T v IE: traditional versus interactive engagement

In my last post, I noted that I’ve been doing some interesting reading about the history of calculus instruction and some recent developments.  Earlier today, I gave a talk that summarized much of that reading at the Kansas City Math & Tech Expo, a wonderful conference that happens each fall in KC.  I thought it fitting to post some similar observations here, with a link to my talk slides at the end of this post.  Throughout what follows, the emphasis added in quotes is mine.

One of the quotes in a 1997 publication said the following:  “Courses and materials developed under the aegis of calculus reform emphasize direct experience with methods and processes of inquiry.”  This statement – juxtaposed with two other recent articles I’ve read – make me wonder how fully we have lived into that aspect of the goals and progress of the calculus reform movement.

In David Bressoud’s CSPCC study, one aspect is a survey of over 700 Calculus I instructors.  One summative conclusion is that “Most instructors see themselves as fairly traditional. They view lecture as the best way to teach students and believe that procedural fluency precedes conceptual understanding.”  This struck me as being incongruent with the statement from calculus reform regarding “direct experience with methods and processes of inquiry.”  Then, I read Jerome Epstein’s article in the Notices on the Calculus Concept Inventory (CCI), which observes that “Both the FCI in physics and the CCI in calculus show that traditional instruction has remarkably little effect on basic conceptual understanding, and this has been the greatest shock to faculty. Research dating back more than thirty years has shown that most students emerge from standard introductory courses without a solid grasp of the basic concepts.”

Read that again:  traditional instruction has remarkably little effect on basic conceptual understanding.  The physicists have known this since the late 1980s, but we mathematicians have been slow to acknowledge it.  Indeed, from the survey of calculus instructors, “Most instructors see themselves as fairly traditional. They view lecture as the best way …”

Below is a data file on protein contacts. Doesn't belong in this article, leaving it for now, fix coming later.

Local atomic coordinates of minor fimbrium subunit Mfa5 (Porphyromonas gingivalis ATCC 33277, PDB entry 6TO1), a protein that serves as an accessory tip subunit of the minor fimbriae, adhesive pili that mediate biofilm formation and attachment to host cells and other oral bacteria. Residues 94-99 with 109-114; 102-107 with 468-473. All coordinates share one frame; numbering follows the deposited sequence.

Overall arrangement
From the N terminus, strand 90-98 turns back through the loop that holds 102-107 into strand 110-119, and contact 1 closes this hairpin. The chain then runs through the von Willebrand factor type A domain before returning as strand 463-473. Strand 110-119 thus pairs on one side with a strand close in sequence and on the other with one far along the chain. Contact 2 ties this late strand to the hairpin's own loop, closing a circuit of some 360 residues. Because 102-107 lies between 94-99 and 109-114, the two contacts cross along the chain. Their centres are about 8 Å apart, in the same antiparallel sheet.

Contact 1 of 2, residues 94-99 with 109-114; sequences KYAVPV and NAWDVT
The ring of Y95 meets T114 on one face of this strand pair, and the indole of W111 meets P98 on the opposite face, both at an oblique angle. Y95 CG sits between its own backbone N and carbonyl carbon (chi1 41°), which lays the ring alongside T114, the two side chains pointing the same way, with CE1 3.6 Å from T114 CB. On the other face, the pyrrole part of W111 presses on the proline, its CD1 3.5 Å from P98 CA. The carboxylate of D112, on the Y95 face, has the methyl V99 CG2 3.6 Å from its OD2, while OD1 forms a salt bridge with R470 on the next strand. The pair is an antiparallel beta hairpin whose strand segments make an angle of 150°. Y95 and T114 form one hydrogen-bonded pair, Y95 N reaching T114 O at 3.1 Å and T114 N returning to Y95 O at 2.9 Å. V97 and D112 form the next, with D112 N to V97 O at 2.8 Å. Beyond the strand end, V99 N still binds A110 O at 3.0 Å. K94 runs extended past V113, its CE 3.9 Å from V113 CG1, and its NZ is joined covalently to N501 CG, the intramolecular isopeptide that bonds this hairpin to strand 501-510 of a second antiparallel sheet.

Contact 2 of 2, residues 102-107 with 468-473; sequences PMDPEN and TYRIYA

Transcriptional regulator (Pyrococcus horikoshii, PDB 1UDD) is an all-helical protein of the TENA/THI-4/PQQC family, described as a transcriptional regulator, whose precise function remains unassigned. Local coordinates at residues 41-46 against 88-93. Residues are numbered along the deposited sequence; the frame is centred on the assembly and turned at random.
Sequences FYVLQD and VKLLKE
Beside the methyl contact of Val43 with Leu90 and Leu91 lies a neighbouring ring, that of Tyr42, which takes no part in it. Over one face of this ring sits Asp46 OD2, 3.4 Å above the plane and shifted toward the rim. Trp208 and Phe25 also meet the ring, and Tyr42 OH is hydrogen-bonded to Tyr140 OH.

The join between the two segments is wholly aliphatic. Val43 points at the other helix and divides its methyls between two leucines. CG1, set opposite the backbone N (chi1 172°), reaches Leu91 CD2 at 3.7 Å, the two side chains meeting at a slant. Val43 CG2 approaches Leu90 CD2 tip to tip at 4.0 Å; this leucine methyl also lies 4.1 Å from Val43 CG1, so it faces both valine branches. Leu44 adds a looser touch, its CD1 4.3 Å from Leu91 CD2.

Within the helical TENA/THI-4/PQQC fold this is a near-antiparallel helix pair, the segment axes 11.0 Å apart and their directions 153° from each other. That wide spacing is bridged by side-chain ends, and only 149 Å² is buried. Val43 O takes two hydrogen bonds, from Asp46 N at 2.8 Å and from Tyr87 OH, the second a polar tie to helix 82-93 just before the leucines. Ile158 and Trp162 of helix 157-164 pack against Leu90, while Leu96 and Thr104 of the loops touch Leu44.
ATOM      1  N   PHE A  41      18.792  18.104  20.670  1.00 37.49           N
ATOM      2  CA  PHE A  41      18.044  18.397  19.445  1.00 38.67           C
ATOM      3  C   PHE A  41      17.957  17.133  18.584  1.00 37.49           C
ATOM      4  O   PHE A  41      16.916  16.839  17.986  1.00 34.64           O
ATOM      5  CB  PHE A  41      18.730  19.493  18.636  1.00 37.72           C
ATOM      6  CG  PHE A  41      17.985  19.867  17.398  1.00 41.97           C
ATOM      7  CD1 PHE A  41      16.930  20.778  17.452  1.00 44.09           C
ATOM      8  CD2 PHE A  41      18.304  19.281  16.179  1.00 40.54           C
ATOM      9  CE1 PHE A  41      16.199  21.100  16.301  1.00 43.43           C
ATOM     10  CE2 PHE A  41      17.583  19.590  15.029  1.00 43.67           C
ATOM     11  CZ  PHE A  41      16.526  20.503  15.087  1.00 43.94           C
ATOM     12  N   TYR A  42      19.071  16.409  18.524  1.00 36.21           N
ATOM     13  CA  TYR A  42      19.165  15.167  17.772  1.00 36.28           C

Everyone in our community should read Epstein’s article in full, but here are some important points from it:

– “Hake’s findings [for physics] are striking. They show that [the normalized gain] is independent of the level of the class at entrance … and largely independent of instructor and text. It is, however, strongly dependent on the teaching methodology used.”

– The teaching methodology that promotes the strongest normalized gains Epstein calls “interactive engagement”.  “Interactive Engagement (IE) methods are those designed at least in part to promote conceptual understanding through interactive engagement of students in heads-on (always) and hands-on (usually) activities which yield immediate feedback through discussion with peers and/or instructors.”

– Hake’s findings have been confirmed in independent settings for calculus, too.  This might be seen most prominently in a 1998 study of the University of Michigan’s program — known for its model of interactive engagement — where the overall normalized gains across 51 sections exceeded those at essentially every traditional program.  One of the most striking features of this study was that of the instructors involved in the study, 1/3 of them were new to teaching calculus.  Think about that:  novice instructors, carefully trained to used methods of interactive engagement, were able to lead their students to greater normalized gains that any instructor of any level of experience and expertise using a traditional lecture model.

Novice instructors.  Not lecturing.  Generating demonstrably more conceptual understanding.

So, as I said to my audience today at the Kansas City Math & Tech Expo, I say to all of us: “how ever much interactive engagement we already use, we should use more.”  Interactive engagement moves the needle on conceptual understanding.  And, for lots of reasons that are well established, I submit that conceptual understanding matters far more than procedural fluency.

If you are interested, see the slides from my talk, which include some additional quotes beyond what is in this post, as well as a full list of my bibliographic resources.


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